Key Takeaways

  • A rear projector screen is an excellent choice if you have ample space and high amounts of ambient light.
  • Go with a front projector screen if you want a smaller setup or have a dedicated theater room.
  • A rear projection screen is better for large gatherings, but a front projection is better for small viewings.

If you’re shopping for the best projector, you’ve probably wondered about a rear projector screen vs front-projection systems. The type of screen surface you use will seriously change your home theater environment. It will also affect your viewing angle, screen size, and black levels. So, if you’re unsure about whether you should use a front or rear projection screen, read on.

Rear-Projection vs Front-Projection Setup

The main difference between front and rear-projection materials is how the screen treats light. Rear projection setups rely on diffusing the light source to create an image. Alternatively, front projection depends on reflecting sources of light away from the screen. Both projection styles will take up different amounts of valuable space.

For front or rear projection, you can use a black, gray, or white screen. If you’re not sure which is best for you, check out our grey vs. white projector screen guide.

Image Quality

If you want a fantastic picture for your movie night, most setups will call for a front projection screen. That said, if you have ample enough space for the extra equipment, a rear-projection setup will also deliver crisp visuals. In addition, a rear-projection unit will perform better if your movie room gets much ambient light. If the image quality is your highest priority feature, see our guide on WXGA vs. HD projectors.

Viewing Angles

Consider your audience size and where they will sit relative to the viewing surface. If you want a wide viewing angle, go with a front projection setup. Rear-projection screens have a slight optimal angle before the screen gain decreases, impacting the image brightness.

Brightness

If you want a brighter image, consider your home theater environment. For example, if you have a dark home theater, go with a front projector screen. That said if you want to build a great outdoor theater, go with rear projection.

Ambient Light

Rear projection is the best choice if you deal with ambient light situations. This is because your image will often improve with a higher ambient light level if you use rear projection. That said, you can find front projecting setups equipped with an ALR (Ambient Light-Rejecting) screen.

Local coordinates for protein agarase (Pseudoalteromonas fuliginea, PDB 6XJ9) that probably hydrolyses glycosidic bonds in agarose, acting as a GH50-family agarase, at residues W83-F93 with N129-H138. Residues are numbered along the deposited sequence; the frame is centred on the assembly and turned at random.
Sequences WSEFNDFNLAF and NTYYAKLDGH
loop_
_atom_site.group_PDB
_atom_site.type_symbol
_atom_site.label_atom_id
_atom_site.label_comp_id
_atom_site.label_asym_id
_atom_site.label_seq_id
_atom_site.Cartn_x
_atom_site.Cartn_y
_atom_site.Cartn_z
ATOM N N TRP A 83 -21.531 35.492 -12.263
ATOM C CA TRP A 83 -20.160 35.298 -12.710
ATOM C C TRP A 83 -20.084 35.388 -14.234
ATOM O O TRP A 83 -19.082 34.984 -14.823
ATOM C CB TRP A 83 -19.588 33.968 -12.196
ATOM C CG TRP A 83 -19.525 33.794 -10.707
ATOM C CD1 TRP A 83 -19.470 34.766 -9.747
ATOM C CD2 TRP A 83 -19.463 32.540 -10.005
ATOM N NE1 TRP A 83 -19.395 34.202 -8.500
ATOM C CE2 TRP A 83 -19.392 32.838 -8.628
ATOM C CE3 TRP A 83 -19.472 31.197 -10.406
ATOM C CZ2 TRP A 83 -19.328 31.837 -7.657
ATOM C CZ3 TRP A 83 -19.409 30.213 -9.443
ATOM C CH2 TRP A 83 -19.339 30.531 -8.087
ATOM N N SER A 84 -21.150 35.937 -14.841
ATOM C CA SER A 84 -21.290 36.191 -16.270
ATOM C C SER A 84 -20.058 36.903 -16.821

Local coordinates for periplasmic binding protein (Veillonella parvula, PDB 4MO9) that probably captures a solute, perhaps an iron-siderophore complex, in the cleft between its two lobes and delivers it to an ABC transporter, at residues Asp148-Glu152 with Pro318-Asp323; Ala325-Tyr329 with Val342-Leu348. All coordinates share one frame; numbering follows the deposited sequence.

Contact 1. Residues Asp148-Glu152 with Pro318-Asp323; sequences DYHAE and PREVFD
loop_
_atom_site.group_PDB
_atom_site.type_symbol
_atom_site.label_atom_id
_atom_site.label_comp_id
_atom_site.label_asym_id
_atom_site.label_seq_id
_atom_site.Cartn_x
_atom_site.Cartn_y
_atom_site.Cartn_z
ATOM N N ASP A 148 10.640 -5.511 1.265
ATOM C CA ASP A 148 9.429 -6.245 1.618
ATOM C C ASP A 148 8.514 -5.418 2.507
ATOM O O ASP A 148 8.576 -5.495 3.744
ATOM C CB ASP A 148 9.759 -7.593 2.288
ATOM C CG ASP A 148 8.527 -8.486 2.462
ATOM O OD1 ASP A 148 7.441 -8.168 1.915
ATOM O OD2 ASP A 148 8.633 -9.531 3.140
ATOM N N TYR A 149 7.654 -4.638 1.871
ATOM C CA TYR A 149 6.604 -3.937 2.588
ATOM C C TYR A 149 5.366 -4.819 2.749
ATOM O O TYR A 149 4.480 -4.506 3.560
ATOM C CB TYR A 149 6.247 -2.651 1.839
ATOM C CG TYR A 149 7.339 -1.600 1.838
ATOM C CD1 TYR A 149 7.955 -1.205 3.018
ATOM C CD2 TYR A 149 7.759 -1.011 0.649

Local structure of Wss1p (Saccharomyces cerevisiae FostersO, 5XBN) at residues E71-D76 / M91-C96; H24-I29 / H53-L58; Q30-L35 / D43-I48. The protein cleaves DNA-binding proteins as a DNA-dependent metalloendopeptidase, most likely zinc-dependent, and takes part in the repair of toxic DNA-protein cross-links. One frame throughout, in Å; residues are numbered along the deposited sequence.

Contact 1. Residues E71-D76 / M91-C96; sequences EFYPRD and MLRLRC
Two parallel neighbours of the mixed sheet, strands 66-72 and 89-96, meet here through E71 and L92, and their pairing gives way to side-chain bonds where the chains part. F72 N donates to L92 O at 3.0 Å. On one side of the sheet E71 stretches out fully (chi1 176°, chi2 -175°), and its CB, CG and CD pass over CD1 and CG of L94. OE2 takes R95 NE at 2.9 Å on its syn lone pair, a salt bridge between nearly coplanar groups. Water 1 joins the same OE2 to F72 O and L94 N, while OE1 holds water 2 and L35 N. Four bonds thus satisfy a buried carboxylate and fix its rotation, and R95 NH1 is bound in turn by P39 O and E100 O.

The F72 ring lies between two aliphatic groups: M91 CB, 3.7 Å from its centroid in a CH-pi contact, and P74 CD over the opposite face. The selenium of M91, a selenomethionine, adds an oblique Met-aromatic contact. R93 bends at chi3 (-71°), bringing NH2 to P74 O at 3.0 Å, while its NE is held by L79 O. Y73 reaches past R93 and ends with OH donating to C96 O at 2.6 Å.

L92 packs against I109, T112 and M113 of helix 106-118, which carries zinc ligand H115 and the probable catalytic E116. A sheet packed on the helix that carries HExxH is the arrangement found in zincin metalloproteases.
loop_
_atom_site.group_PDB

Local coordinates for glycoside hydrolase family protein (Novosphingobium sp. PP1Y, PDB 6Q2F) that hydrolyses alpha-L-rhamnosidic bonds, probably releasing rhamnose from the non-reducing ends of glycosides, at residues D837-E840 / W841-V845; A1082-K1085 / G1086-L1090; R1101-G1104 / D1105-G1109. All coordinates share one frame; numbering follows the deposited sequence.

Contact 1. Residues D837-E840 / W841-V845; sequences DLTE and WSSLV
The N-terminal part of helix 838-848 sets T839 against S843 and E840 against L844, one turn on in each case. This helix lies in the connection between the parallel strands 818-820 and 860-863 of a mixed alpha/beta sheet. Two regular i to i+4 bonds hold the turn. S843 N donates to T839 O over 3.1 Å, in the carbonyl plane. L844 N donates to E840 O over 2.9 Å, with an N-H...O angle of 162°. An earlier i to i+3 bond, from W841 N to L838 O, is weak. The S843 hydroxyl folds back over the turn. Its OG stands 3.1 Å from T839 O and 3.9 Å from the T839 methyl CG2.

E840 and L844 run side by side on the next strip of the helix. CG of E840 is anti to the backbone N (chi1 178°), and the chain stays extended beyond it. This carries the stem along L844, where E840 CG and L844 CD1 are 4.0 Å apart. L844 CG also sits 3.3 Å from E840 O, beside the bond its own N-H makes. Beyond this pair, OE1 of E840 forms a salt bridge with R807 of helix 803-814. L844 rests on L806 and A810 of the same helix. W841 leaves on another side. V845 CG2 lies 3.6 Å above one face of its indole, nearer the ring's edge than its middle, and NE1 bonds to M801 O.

Stats

Consumers spent $15.7 billion on movies and television shows consumed at home and away in the first six months of 2021. (www.degonline.org)

Tip: If you go with a rear projection screen, remember to save floor space for equipment because the screen cannot sit against the wall.

Warning: Do not use an outdoor projector unless you have clear weather. If any water were to enter the projector fan vents, it may cause irreparable damage.

Rear Projection Screen Front Projection
Image Quality X X
Viewing Angles X
Brightness X X
Ambient Light X
Portability X

https://www.youtube.com/watch?v=8cvJh9F1ocA

https://www.ooberpad.com/blogs/audio-video-tips/ooberguide-front-projection-screens-vs-rear-projection-screens

https://scienceinthecity.stanford.edu/resources/home-projector/

https://csiff.org/kkdks55a/home-theater-repair-service-near-me-54b471

https://www.k12northstar.org/cms/lib/AK01901510/Centricity/Domain/1090//Computer%20Roll%20Out/howtofixprojectorissues.pdf

Rear Projector Screen vs Front FAQs

Do I need a special projector for rear projection?

Any projector output should work for a rear projector. That said, you will have to make a few extra measurements for the right projector screen size.

What should I look for in a backyard projector?

As long as it has power, any type of projector should work for your outdoor theater. That said, you should consider outdoor projector screens to cut down on reflection issues.

How does a rear projection screen work?

Rear projection screen material diffuses light to create a brilliant image for the audience. However, the rear-projected image will look dull and reversed if you look at the back of the screen. Therefore, you do not want a reflective screen for a rear projector.

Lawrence Bonk

Lawrence Bonk is a copywriter with a decade of experience in the tech space, with columns appearing in Engadget, Huffington Post and CBS, among others. He has a cat named Cinnamon.

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